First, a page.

- Open Access
The effect of on-line position correction on the dose distribution in focal radiotherapy for bladder cancer
Radiation Oncology volume 4, Article number: 38 (2009)
The purpose of this study was to determine the dosimetric effect of on-line position correction for bladder tumor irradiation and to find methods to predict and handle this effect.
For 25 patients with unifocal bladder cancer intensity modulated radiotherapy (IMRT) with 5 beams was planned. The requirement for each plan was that 99% of the target volume received 95% of the prescribed dose. Tumor displacements from -2.0 cm to 2.0 cm in each dimension were simulated, using 0.5 cm increments, resulting in 729 simulations per patient. We assumed that on-line correction for the tumor was applied perfectly. We determined the correlation between the change in D99% and the change in path length, which is defined here as the distance from the skin to the isocenter for each beam. In addition the margin needed to avoid underdosage was determined and the probability that an underdosage occurs in a real treatment was calculated.
Adjustments for tumor displacement with perfect on-line position correction resulted in an altered dose distribution. The altered fraction dose to the target varied from 91.9% to 100.4% of the prescribed dose. The mean D99% (± SD) was 95.8% ± 1.0%. There was a modest linear correlation between the difference in D99% and the change in path length of the beams after correction (R2 = 0.590). The median probability that a systematic underdosage occurs in a real treatment was 0.23% (range: 0 - 24.5%). A margin of 2 mm reduced that probability to < 0.001% in all patients.
On-line position correction does result in an altered target coverage, due to changes in average path length after position correction. An extra margin can be added to prevent underdosage.
External beam radiotherapy is a common treatment for muscle-invasive bladder cancer for patients unfit or unwilling to undergo a radical cystectomy. Unifocality of the tumor allows irradiation of only the tumor and to spare the healthy part of the bladder, or to give the tumor a high dose with a concomittant boost technique while giving the healthy bladder a prophylactic dose [1, 2]. However, the position of a bladder tumor varies markedly day-to-day, up to several centimeters, due to bladder and bowel movements and bladder filling [3–8]. For radiotherapy, large margins are necessary to compensate for this uncertainty, resulting in a high dose to the surrounding healthy tissue. The probability of serious complications in the healthy tissue limits the dose that can be administered to the tumor. Since bladder tumors move independently of the bones, a portal image of the pelvic bones is not suitable for determining the current position of a bladder tumor .
Fortunately, the possibilities for image guided radiotherapy (IGRT) have increased substantially in the last decade and a megavoltage image of the bony anatomy is no longer the only option. The recent development of a cone-beam CT (CBCT) mounted on the linear accelerator enables in-room soft-tissue visualization . However, the soft-tissue contrast is poor and to visualize the bladder tumor effectively markers have to be inserted around the tumor. The combination of CBCT and implanted markers opens up the way for on-line position correction of bladder tumors [10, 11]. This technique enables margin reduction, leading to a decreased risk of healthy tissue complications and it might enable dose escalation.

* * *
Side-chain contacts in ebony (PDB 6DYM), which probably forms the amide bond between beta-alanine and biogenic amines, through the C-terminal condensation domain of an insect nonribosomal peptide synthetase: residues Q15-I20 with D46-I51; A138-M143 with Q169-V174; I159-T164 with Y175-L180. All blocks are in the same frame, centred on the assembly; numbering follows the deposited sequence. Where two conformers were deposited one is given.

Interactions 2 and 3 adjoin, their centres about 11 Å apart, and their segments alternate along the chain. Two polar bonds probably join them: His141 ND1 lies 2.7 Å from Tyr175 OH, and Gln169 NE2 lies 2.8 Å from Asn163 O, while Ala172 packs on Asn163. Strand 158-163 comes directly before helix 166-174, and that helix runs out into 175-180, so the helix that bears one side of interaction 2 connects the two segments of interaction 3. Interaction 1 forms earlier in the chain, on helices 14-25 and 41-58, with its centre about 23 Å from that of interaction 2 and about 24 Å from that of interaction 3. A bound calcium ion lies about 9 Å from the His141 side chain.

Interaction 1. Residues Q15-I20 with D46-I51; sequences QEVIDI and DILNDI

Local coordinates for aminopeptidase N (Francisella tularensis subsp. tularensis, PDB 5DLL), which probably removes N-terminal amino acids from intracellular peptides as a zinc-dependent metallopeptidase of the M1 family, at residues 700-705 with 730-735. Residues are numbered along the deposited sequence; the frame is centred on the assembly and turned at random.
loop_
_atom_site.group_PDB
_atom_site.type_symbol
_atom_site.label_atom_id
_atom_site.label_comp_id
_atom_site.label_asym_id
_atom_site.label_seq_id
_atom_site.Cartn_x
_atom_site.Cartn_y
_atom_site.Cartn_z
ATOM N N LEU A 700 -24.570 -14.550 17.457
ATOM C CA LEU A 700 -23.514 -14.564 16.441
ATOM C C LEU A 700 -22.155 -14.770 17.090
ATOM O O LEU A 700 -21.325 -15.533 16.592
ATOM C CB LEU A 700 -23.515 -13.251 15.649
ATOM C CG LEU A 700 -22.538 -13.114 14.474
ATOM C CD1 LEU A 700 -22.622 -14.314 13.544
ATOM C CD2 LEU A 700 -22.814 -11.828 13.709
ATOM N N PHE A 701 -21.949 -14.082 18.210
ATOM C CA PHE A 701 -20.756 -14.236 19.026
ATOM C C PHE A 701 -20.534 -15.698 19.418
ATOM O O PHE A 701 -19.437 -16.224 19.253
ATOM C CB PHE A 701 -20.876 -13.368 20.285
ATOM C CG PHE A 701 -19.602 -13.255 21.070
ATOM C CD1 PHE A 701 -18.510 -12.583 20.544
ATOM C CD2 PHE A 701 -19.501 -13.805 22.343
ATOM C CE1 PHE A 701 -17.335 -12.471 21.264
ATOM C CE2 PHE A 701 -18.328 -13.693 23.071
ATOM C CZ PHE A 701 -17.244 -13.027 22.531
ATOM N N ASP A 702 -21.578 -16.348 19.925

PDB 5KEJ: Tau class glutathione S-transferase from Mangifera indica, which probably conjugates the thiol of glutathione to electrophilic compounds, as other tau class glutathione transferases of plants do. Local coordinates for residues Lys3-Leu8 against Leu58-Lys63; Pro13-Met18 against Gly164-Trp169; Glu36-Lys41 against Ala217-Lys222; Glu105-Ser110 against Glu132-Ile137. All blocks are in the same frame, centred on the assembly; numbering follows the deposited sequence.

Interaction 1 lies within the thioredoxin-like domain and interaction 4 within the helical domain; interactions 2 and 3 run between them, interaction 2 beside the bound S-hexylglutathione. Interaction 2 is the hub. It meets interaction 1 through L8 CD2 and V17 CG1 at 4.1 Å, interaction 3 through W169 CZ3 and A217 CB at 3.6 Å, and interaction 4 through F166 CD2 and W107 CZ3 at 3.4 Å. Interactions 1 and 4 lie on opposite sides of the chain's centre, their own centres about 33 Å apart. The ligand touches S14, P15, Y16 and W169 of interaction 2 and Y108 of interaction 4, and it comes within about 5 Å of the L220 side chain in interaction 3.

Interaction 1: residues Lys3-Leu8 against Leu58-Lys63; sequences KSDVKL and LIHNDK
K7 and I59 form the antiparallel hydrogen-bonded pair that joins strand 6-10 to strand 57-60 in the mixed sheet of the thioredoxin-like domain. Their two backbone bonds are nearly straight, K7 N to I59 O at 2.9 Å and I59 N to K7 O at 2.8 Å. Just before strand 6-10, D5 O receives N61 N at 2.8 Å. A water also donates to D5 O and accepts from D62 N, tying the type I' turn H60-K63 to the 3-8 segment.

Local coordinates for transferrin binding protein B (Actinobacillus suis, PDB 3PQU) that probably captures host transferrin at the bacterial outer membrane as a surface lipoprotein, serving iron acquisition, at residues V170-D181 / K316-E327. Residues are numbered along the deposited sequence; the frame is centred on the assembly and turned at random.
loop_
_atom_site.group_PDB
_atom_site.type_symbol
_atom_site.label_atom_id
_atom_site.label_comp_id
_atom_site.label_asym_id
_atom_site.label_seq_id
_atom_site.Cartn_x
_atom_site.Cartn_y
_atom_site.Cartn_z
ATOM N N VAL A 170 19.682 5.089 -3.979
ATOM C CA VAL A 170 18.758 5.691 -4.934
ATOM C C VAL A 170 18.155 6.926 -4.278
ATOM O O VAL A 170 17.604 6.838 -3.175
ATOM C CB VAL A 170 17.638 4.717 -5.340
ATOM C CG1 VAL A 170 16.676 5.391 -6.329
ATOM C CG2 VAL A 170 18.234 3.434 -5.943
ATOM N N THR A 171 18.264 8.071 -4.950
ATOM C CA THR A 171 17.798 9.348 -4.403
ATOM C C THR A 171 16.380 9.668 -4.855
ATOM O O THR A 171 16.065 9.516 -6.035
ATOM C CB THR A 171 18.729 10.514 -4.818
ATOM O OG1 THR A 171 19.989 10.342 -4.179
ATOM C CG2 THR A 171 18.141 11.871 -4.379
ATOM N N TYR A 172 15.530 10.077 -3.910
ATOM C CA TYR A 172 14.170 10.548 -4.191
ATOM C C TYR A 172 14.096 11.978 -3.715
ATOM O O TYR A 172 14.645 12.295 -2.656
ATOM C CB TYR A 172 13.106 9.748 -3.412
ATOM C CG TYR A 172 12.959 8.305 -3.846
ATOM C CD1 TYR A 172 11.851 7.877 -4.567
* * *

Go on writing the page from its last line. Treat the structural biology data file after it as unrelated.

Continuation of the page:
Applying on-line position correction causes beams to pass through a different amount of tissue and through different tissue types compared to the treatment plan, resulting in an altered attenuation for these beams (figure 1). The question arises: how is the target dose distribution affected by these differences in attenuation with respect to the treatment plan?
Similarly, an effect of on-line position correction on the target dose for the prostate has been reported [12–14]. Several authors studied the target coverage of the prostate after applying translational position correction. They concluded that on average the target dose after position correction is higher than without correction, but lower than in the treatment plan. All studies explained the remaining underdosage by rotations that were not included in the correction and by deformations. Van Herten et al. have shown that when there is no correction for rotations, the target coverage of the prostate is still 98.7% and for the seminal vesicles 95.7%, even though the planning was done without PTV margin . Orton and Tomé neglected rotations of the prostate and they found that the dose distribution after applying position correction was nearly identical to the treatment plan .
However, the prostate is located relatively central with respect to the body contour, while bladder tumors can also be present on the ventral side of the bladder. This might have a considerable effect on the dose distribution when the tumor moves. In addition, the typical day-to-day variation in the position of a bladder tumor is larger than that of the prostate. Therefore the above mentioned results do not automatically apply for on-line position correction for bladder cancer.
In this study we investigated the effect of on-line position correction for bladder tumors on the dose distribution. The goal of this study was to determine what the effect of on-line position correction of bladder tumors is on the dose distribution, how it can be predicted and how it can be handled. In order to put the results into perspective, we added the results of the analysis of tumor movement in recently treated bladder cancer patients in our department.